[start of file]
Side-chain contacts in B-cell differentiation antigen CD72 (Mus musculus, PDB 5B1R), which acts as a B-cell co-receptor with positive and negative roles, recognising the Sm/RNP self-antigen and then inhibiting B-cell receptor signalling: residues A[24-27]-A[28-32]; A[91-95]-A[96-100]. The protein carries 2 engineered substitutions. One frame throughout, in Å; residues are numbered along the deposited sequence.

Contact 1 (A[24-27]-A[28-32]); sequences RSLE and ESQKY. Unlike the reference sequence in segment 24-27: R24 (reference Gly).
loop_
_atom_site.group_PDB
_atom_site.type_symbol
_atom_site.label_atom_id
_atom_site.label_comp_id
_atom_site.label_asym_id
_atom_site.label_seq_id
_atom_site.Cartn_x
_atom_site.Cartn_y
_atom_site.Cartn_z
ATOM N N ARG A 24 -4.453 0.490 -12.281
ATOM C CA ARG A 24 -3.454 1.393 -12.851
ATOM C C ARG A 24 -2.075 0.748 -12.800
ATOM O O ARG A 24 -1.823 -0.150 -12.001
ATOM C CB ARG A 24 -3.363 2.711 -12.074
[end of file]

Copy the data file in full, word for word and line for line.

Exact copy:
Side-chain contacts in B-cell differentiation antigen CD72 (Mus musculus, PDB 5B1R), which acts as a B-cell co-receptor with positive and negative roles, recognising the Sm/RNP self-antigen and then inhibiting B-cell receptor signalling: residues A[24-27]-A[28-32]; A[91-95]-A[96-100]. The protein carries 2 engineered substitutions. One frame throughout, in Å; residues are numbered along the deposited sequence.

Contact 1 (A[24-27]-A[28-32]); sequences RSLE and ESQKY. Unlike the reference sequence in segment 24-27: R24 (reference Gly).
loop_
_atom_site.group_PDB
_atom_site.type_symbol
_atom_site.label_atom_id
_atom_site.label_comp_id
_atom_site.label_asym_id
_atom_site.label_seq_id
_atom_site.Cartn_x
_atom_site.Cartn_y
_atom_site.Cartn_z
ATOM N N ARG A 24 -4.453 0.490 -12.281
ATOM C CA ARG A 24 -3.454 1.393 -12.851
ATOM C C ARG A 24 -2.075 0.748 -12.800
ATOM O O ARG A 24 -1.823 -0.150 -12.001
ATOM C CB ARG A 24 -3.363 2.711 -12.074